Faculty Senate Releases Referendum ResultsDec. 7, 2004
Special from Baylor Magazine
Against the backdrop of a faculty-led boycott, Baylor's Faculty Senate announced late Monday night the results of a referendum on the presidency of Robert B. Sloan Jr. About 59 percent -- or 490 -- of the 838 eligible faculty voted in the referendum, which had one question: Should Robert Sloan remain as president of Baylor University?
Of the 490 ballots cast, 418 voted no on the question, 69 voted yes and three were blank.
Faculty Senate retained the McLennan County Election Commission to conduct the vote, held Nov. 30-Dec. 3.
There was no official comment from the president's office, but Will Davis, chair of Baylor's Board of Regents, said in a prepared statement: "The recently concluded Faculty Senate referendum on the leadership of President Sloan sheds no new light on the fact that a segment of faculty do not agree with the current administration of the University."
Davis added, "I would remind all Baylor constituents that the Board of Regents has the sole responsibility for determining who serves as president of the University. I hope that the administration will continue to make progress in reaching out to faculty to address their concerns and that the faculty will reciprocate."
The regents at their September meeting rejected a request by the Senate to sponsor the referendum, and on Oct. 3, Student Congress passed a resolution registering its objection to the referendum.
The executive committee of the Faculty Senate saw the referendum results as vindication of the Senate's previous two no-confidence votes in Sloan's leadership. "The results of the referendum unequivocally confirm and reinforce the position that the Baylor Faculty Senate has taken in its two no-confidence votes against President Sloan in September 2003 and May 2004," the Senate's statement read. "Over the course of the last 18 months, various Baylor administrators have continued to assert publicly and in private meetings that the opposition to President Sloan's leadership was limited to a small, vocal group of faculty. The results of this referendum clearly refute that assertion."
The no-confidence votes were 26-6, or 81 percent, and 28-5, or 85 percent, respectively.
The faculty group leading the boycott claimed the referendum would cause further division on campus, and that the method to be used was statistically invalid and would set an unwelcome precedent in shared governance. After the referendum results were announced, that group noted in a statement that the Senate's no-confidence votes did not accurately represent the wider faculty.
"The referendum does suggest one thing clearly: the Baylor faculty as a whole does not mimic the lopsided pessimism evident in the Senate's past votes of 'no-confidence' on President Sloan's presidency," the statement read. "Their previous votes nowhere near reflect the reality of Baylor's faculty, of which 420 -- half -- did not participate in the divisive referendum at all or else voted in Dr. Sloan's favor."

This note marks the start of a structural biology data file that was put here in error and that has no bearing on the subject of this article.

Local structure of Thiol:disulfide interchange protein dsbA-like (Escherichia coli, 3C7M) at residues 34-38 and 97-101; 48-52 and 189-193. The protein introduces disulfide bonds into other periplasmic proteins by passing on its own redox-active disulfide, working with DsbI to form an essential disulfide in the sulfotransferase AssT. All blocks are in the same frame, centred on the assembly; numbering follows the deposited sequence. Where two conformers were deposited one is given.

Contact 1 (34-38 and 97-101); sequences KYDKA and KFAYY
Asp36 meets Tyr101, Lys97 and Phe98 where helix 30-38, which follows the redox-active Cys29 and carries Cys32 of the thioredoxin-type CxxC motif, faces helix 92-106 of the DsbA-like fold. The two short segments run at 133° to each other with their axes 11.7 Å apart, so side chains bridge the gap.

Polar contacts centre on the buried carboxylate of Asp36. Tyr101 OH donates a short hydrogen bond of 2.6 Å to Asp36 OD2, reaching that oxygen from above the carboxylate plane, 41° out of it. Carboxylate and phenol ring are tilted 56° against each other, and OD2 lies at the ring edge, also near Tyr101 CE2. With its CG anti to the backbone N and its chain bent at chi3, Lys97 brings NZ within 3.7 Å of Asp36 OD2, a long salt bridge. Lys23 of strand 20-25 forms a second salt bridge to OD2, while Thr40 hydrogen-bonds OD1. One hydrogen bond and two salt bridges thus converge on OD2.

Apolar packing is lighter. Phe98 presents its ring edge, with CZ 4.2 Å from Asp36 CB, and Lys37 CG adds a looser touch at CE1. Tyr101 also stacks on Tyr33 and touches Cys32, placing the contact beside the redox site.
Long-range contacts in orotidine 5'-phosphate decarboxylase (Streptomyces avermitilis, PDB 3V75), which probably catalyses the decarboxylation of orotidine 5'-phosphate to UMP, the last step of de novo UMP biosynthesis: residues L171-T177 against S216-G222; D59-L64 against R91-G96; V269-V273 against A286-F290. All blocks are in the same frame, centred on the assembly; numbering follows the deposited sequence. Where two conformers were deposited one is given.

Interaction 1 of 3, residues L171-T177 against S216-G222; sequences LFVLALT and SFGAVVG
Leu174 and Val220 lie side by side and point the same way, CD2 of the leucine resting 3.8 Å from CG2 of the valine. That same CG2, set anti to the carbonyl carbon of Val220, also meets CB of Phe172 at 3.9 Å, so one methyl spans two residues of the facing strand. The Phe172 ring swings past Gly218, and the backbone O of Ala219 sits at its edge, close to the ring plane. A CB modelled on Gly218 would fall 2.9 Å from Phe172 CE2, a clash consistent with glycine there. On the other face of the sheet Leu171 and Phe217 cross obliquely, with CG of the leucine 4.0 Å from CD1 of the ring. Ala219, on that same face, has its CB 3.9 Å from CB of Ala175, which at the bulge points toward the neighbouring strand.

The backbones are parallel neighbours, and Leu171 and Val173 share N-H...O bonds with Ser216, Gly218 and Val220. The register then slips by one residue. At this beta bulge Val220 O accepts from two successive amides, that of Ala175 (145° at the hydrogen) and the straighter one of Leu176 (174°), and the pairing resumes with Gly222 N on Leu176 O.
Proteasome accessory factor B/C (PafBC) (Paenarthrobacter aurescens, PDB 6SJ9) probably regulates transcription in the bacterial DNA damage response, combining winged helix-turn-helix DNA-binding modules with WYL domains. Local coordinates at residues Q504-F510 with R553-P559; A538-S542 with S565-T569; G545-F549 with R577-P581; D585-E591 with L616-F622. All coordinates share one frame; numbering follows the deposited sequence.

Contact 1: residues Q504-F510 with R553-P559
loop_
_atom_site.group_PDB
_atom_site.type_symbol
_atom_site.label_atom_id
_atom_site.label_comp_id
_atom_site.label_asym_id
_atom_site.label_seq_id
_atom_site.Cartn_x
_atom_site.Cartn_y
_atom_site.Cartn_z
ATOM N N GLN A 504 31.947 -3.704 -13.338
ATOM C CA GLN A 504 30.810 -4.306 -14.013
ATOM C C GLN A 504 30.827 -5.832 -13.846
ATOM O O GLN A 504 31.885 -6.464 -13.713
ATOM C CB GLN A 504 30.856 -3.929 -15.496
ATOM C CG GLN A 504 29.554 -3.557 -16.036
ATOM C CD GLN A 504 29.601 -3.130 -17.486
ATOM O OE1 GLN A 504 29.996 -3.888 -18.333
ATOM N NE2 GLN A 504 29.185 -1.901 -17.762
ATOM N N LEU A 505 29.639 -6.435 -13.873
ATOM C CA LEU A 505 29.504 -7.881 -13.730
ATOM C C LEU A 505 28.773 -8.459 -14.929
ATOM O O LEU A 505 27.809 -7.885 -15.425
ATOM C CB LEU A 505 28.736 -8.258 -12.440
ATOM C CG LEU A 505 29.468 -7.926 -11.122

Forty-seven faculty members had sponsored ads in the student newspaper, The Lariat, urging their colleagues not to participate in the referendum. Barry Hankins, associate professor of history and church-state studies, said, "We want to stop fighting and start dialoguing, and we don't think the faculty referendum is any way going to increase dialogue. There wasn't even a dialogue leading up to the faculty referendum," he said, referencing the fact that the decision was made by the 33 senators alone.
Baylor's Faculty Senate does not hold open meetings and in the past has been criticized by some faculty for this practice. In their statement, faculty who opposed the referendum urged the Senate to "end its closed meetings, its unrepresentative at-large elections, its secret reports, its clandestine voting records, and its lists of grievances for which no evidence is provided."
The group also urged a "wholesale change of leadership" in the Senate as a way to help the University move forward.
Student Body president Jeff Leach also released a statement expressing disappointment that the referendum was held. "We believe that the recent faculty referendum was divisive and that it will prove ineffective in achieving reconciliation. The results of the referendum do nothing but to once again state what we already know."
Leach added, "We call for divisive steps such as these to come to an end so that Baylor students can move forward, continuing to be proud of the University that we all love so dearly and so that true unity and reconciliation may be achieved."
To read complete statements from various Baylor groups about the referendum, click here.
For more on this story and on the debate about academic and religious freedom on campus, look for your February issue of Baylor Magazine, mailing the end of January and online at www.baylormag.com on Jan. 17.